There’s a formal, slightly reserved dignity to Mona Golabek’s demeanor through much of “The Pianist of Willesden Lane.’’ Attired in a simple black dress, she speaks earnestly and carefully. Her movements are equally deliberate, precise, and controlled.
And yet we do not feel emotionally distanced from her or from “The Pianist of Willesden Lane,’’ now at ArtsEmerson. Quite the opposite.
Though global turmoil surrounds the personal episodes depicted onstage, Golabek and director Hershey Felder create an overall atmosphere of quiet intimacy in this 90-minute solo show. It’s as if she is leafing through a family album, summoning memories, sharing confidences, showing us the pictures, and explaining why so many pages are empty.
The tale Golabek has to tell — and we do sense that she has to tell it — is of her own mother, Lisa Jura, a child prodigy and aspiring pianist who fled the Nazis as a young teenager. It’s a story not just of the life Jura left behind but of the life she built. As Golabek portrays her mother from adolescence to early adulthood, she returns repeatedly — reverently — to a gleaming grand piano on the stage of the Paramount Center’s Jackie Liebergott Black Box Theater. Golabek’s performances of the classical pieces Jura loved (by Chopin, Debussy, Beethoven, and especially Grieg) do the work words can’t do.
This marriage of music and biographical storytelling is a specialty of Felder, who adapted “The Children of Willesden Lane,’’ a book co-written by Golabek and Lee Cohen. Felder recently appeared at ArtsEmerson in his own one-man shows, “George Gershwin Alone’’ and “Maestro: Leonard Bernstein.’’ Gershwin and Bernstein, of course, are household names, and Lisa Jura is not. Yet by the end we feel we know her.
We definitely admire her. Felder’s script and Golabek’s performance blend into a portrait of a remarkable young woman whose combination of self-possession, romantic idealism, and dogged resilience kept her afloat when others might well have foundered.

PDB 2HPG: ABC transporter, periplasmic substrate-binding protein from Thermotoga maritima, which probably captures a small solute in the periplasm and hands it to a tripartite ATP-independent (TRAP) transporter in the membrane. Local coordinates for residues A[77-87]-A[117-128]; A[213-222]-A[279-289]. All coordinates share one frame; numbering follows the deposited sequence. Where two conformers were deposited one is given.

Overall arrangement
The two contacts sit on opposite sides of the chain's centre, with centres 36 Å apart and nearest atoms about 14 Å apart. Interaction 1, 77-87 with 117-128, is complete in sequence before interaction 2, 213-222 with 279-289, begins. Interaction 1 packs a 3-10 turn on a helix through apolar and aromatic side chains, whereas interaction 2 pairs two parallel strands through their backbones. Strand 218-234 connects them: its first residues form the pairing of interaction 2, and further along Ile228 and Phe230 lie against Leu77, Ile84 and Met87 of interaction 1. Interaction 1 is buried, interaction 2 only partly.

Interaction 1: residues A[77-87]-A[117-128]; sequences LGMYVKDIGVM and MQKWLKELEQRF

A melodramatic tone does suffuse “The Pianist of Willesden Lane’’ from time to time, and there are a couple of other missteps. At the beginning, while Golabek is slipping into character, prerecorded orchestral music swells and continues to surge through the theater for several moments, nearly drowning out Jura’s words just as we’re getting to know her. Later, in a misguided comic touch, we hear a woman’s prerecorded voice spluttering at inordinate length and high volume from the other end of a telephone line.
But on balance Felder shows restraint and sensitivity in his adaptation and direction alike, and Golabek, a concert pianist of note, mostly steers clear of mawkishness, even as she delivers an exceptionally heartfelt daughter-to-mother tribute.
Jura’s love of the piano was at the center of her being from an early age, and the instrument proved to be her lifeline during the years of upheaval that began when she was 14, a Jewish girl living with her parents and two sisters in 1938 Vienna. She dreamed of performing Grieg’s Piano Concerto with the Vienna Philharmonic. But the Nazi persecution of Jews was intensifying. Early in “The Pianist of Willesden Lane,’’ Golabek’s Jura describes seeing her father, Abraham, being beaten by soldiers; then the performer channels Abraham as he tells his wife, in a trembling voice, how they forced him and other men to dance naked in the street.
Abraham manages to secure a single ticket for a place on the Kindertransport, the system of trains and ferries that took Jewish children from Germany and Austria to England. Golabek movingly depicts the anguish of Jura’s mother, Malka, who with her husband must choose which of their children to send to safety.
The set, by David A. Buess and Trevor Hay, evokes a picture gallery with large gilt frames. Projection designers Greg Sowizdrzal and Andrew Wilder fill them with resonant images: of Jewish families hastening to get children aboard the Kindertransport, of row upon row of girls and women at sewing machines in a manufacturing plant, of warplanes darkening the sky and soldiers landing on the beach at Normandy.
“The Pianist of Willesden Lane’’ takes us through Jura’s private journey in those years of tumult. She endures the Blitz in London, including the bombing of the hostel where she lives. She works in a garment factory while constantly fearing for her family: Her letters keep coming back stamped “Unable to deliver.’’ She holds her breath after applying for a scholarship at London’s Royal Academy of Music. She finally makes her concert debut — playing Grieg’s Piano Concerto. Along the way, she meets a French Resistance fighter who tells her she is the most beautiful woman he has ever seen.
It is not a spoiler to say that the man, named Michel Golabek, followed her to America after the war. They married and had two daughters, Mona and Renee. And Lisa Jura taught both of them how to play the piano.
Don Aucoin can be reached at aucoin@globe